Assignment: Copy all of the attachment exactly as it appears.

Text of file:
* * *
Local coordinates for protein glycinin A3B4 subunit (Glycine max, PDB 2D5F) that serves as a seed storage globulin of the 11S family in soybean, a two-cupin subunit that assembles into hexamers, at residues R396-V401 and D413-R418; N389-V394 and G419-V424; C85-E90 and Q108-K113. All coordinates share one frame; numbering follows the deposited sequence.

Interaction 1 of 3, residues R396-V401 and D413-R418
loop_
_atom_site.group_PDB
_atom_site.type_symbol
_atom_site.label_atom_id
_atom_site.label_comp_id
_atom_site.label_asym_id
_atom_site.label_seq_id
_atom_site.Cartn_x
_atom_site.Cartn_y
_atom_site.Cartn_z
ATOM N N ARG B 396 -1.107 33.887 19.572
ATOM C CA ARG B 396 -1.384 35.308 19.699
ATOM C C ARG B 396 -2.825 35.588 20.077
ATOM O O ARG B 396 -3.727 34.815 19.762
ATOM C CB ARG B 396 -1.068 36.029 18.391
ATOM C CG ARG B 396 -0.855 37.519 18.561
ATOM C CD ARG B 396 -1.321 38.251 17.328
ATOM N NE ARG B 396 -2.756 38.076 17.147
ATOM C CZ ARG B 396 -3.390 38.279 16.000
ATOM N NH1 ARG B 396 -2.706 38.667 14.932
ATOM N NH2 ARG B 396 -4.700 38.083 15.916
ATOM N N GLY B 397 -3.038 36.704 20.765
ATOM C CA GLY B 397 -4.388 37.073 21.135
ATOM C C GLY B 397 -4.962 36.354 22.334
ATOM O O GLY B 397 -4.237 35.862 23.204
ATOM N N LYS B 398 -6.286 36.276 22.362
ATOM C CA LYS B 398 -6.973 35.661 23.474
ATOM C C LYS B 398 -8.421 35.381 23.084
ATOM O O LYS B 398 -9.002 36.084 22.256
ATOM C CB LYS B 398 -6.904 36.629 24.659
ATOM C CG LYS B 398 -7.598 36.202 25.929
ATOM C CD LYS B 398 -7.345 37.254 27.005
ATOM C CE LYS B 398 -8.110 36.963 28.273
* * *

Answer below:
Local coordinates for protein glycinin A3B4 subunit (Glycine max, PDB 2D5F) that serves as a seed storage globulin of the 11S family in soybean, a two-cupin subunit that assembles into hexamers, at residues R396-V401 and D413-R418; N389-V394 and G419-V424; C85-E90 and Q108-K113. All coordinates share one frame; numbering follows the deposited sequence.

Interaction 1 of 3, residues R396-V401 and D413-R418
loop_
_atom_site.group_PDB
_atom_site.type_symbol
_atom_site.label_atom_id
_atom_site.label_comp_id
_atom_site.label_asym_id
_atom_site.label_seq_id
_atom_site.Cartn_x
_atom_site.Cartn_y
_atom_site.Cartn_z
ATOM N N ARG B 396 -1.107 33.887 19.572
ATOM C CA ARG B 396 -1.384 35.308 19.699
ATOM C C ARG B 396 -2.825 35.588 20.077
ATOM O O ARG B 396 -3.727 34.815 19.762
ATOM C CB ARG B 396 -1.068 36.029 18.391
ATOM C CG ARG B 396 -0.855 37.519 18.561
ATOM C CD ARG B 396 -1.321 38.251 17.328
ATOM N NE ARG B 396 -2.756 38.076 17.147
ATOM C CZ ARG B 396 -3.390 38.279 16.000
ATOM N NH1 ARG B 396 -2.706 38.667 14.932
ATOM N NH2 ARG B 396 -4.700 38.083 15.916
ATOM N N GLY B 397 -3.038 36.704 20.765
ATOM C CA GLY B 397 -4.388 37.073 21.135
ATOM C C GLY B 397 -4.962 36.354 22.334
ATOM O O GLY B 397 -4.237 35.862 23.204
ATOM N N LYS B 398 -6.286 36.276 22.362
ATOM C CA LYS B 398 -6.973 35.661 23.474
ATOM C C LYS B 398 -8.421 35.381 23.084
ATOM O O LYS B 398 -9.002 36.084 22.256
ATOM C CB LYS B 398 -6.904 36.629 24.659
ATOM C CG LYS B 398 -7.598 36.202 25.929
ATOM C CD LYS B 398 -7.345 37.254 27.005
ATOM C CE LYS B 398 -8.110 36.963 28.273